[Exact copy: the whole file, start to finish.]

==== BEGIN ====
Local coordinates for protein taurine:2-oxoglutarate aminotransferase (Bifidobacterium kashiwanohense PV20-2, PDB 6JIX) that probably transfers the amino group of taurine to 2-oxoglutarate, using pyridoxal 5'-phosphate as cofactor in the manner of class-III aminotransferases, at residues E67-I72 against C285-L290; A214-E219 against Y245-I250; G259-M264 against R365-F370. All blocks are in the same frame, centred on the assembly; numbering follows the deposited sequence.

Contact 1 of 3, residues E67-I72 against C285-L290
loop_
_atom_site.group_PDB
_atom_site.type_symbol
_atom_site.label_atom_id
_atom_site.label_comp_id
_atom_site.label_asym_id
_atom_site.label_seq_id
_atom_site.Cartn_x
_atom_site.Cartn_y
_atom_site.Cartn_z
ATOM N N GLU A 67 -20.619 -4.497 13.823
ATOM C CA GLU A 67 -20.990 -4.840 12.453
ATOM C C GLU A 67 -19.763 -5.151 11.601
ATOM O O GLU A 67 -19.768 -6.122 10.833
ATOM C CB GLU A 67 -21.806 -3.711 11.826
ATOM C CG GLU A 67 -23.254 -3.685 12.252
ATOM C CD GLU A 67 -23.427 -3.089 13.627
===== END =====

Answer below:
Local coordinates for protein taurine:2-oxoglutarate aminotransferase (Bifidobacterium kashiwanohense PV20-2, PDB 6JIX) that probably transfers the amino group of taurine to 2-oxoglutarate, using pyridoxal 5'-phosphate as cofactor in the manner of class-III aminotransferases, at residues E67-I72 against C285-L290; A214-E219 against Y245-I250; G259-M264 against R365-F370. All blocks are in the same frame, centred on the assembly; numbering follows the deposited sequence.

Contact 1 of 3, residues E67-I72 against C285-L290
loop_
_atom_site.group_PDB
_atom_site.type_symbol
_atom_site.label_atom_id
_atom_site.label_comp_id
_atom_site.label_asym_id
_atom_site.label_seq_id
_atom_site.Cartn_x
_atom_site.Cartn_y
_atom_site.Cartn_z
ATOM N N GLU A 67 -20.619 -4.497 13.823
ATOM C CA GLU A 67 -20.990 -4.840 12.453
ATOM C C GLU A 67 -19.763 -5.151 11.601
ATOM O O GLU A 67 -19.768 -6.122 10.833
ATOM C CB GLU A 67 -21.806 -3.711 11.826
ATOM C CG GLU A 67 -23.254 -3.685 12.252
ATOM C CD GLU A 67 -23.427 -3.089 13.627